Review on Alex Dimitrov’s ‘Love and Other Poems’

Source: Amazon

Source: Amazon

Jaden Juengel, Scoop Writer

Subject Matter

Alex Dimitrov’s novel, Love and Other Poems, is spellbindingly sensual, unraveling in whimsy layers of rage-ridden requiem and compelling reverie. Dimitrov avails New York as his muse, forging a passage meshed of wavering moral and spiritual skepticism. He observes a whiplash of revolving season, revealing his personal abyss of sullen vulnerability, ironic existential dread and mesmerizing mischief. His cynically alluring novel embraces a balance of expressing sexuality and intricate intimacy, whilst maintaining a feverishly forlorn tone, forebode by familiarity.


Love and Other Poems spans over a subdued year, divided by a poem addressing each month with weary authenticity. Dimitrov indulges in defiance of his society’s status quo by admitting to genuine toxicity and uncertainty. His formatting is fundamental for aiding his collection’s overall rhythm and cohesion. Structuring his novel by season prohibited Dimitrov from a commonly unbearable juxtaposition of dragging on or glossing over crucial themes. His overall duration is manageable and accessible for readers who seek depth or density and those less invested or merely involved for pure pleasure. Dimitrov addresses this in a BOMB Magazine article, explaining, “I think this new book is going to be more legible to people—whether or not they have an understanding of poetry’s history or are poetry readers—because aesthetically I have written it more plainly. And the ephemeral is, to me, easier to capture when it’s more plainly stated,”(Alex Dimitrov).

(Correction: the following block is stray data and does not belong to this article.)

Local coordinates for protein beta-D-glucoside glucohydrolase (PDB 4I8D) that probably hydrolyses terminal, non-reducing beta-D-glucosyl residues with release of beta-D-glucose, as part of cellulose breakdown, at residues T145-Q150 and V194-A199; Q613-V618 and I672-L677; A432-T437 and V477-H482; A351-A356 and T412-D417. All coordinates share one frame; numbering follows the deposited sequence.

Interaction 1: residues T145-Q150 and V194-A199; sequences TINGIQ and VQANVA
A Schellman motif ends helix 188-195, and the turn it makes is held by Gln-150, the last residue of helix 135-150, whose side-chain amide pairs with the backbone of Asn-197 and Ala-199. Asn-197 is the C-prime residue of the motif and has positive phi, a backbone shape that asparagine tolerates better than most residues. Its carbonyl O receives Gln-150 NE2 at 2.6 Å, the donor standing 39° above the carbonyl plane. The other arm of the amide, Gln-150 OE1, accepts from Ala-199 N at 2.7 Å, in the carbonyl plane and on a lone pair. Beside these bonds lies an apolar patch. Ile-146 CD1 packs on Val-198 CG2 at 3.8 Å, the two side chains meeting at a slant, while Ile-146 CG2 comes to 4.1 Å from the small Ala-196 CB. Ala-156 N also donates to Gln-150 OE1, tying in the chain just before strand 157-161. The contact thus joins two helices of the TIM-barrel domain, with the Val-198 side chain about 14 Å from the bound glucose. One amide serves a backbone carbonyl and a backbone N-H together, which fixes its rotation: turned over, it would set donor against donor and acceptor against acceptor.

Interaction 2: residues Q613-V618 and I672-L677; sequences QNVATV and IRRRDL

Dimitrov discusses his companionships binding him to reality, and developing his values and characteristics. He devours an overwhelming sensation of fortune emanating from his possession of connection and ability to share influence with individuals. He proceeds, expressing his inner-person which relies on provoking communication which fulfills and validates his core.


Furthermore, Dimitrov freely expresses reluctance to overly explore his life from a personal perspective. Weary of scrutiny and besmirchment Dimitrov’s hesitancy and anonymity regarding himself allows readers to insert themselves in his ominous narratives. In a BOMB Magazine article Dimitrov concludes, “In my own work, identity has rarely interested me. I have too many other things, in relation to the imagination, that I want to explore,” (Alex Dimitrov). Writing from a vague, removed lens demonstrates Dimitrov’s niche for encapsulating relatable emotion without emphasizing disdain from his individual affairs.


Personally, I found Alex Dimitrov’s Love and Other Poems wickedly addicting, satirically magnetic and profoundly passionate. I would definitely recommend Dimitrov’s hopeful body of work for those attempting to soothe feelings of desolation or languishment.